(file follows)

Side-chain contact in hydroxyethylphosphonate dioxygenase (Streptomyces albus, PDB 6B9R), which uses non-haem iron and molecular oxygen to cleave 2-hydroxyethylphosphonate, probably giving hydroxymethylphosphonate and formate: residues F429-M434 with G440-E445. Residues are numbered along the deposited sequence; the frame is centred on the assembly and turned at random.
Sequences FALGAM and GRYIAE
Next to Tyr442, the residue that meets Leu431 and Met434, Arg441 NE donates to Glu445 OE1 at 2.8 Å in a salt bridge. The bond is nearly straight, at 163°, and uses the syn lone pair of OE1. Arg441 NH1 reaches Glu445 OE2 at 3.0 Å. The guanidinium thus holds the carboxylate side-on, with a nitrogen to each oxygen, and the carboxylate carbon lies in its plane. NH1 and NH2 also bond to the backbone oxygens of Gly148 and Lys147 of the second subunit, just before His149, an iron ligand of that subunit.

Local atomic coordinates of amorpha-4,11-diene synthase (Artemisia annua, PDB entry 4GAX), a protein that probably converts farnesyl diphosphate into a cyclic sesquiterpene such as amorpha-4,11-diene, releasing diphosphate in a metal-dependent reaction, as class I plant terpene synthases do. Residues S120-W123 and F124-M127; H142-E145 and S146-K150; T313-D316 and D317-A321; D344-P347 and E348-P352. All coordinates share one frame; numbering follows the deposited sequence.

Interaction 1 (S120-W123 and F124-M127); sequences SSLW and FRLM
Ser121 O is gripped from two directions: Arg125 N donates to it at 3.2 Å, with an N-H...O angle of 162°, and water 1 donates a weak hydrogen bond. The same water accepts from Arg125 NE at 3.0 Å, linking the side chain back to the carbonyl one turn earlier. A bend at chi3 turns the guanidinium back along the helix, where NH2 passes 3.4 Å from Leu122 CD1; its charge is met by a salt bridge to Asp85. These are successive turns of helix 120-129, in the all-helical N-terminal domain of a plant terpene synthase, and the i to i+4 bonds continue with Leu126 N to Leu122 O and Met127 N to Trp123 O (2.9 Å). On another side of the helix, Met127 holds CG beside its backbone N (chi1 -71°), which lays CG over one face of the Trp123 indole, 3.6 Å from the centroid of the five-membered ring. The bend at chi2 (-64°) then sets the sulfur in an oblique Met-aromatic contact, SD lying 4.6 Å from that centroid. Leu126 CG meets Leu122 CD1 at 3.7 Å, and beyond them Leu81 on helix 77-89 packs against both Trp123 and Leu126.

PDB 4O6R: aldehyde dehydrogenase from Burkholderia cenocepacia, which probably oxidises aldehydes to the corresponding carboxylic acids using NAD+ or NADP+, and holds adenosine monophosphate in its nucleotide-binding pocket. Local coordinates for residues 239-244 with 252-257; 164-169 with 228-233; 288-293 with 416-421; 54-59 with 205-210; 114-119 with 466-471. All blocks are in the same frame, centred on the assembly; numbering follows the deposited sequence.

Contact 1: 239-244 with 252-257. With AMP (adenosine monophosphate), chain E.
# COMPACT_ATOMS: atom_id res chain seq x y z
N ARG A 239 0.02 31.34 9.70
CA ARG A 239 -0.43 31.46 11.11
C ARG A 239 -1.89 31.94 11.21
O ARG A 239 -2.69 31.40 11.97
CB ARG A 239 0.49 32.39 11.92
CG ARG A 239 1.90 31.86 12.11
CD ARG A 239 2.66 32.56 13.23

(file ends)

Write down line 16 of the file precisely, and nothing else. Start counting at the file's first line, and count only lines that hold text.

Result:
CD ARG A 239 2.66 32.56 13.23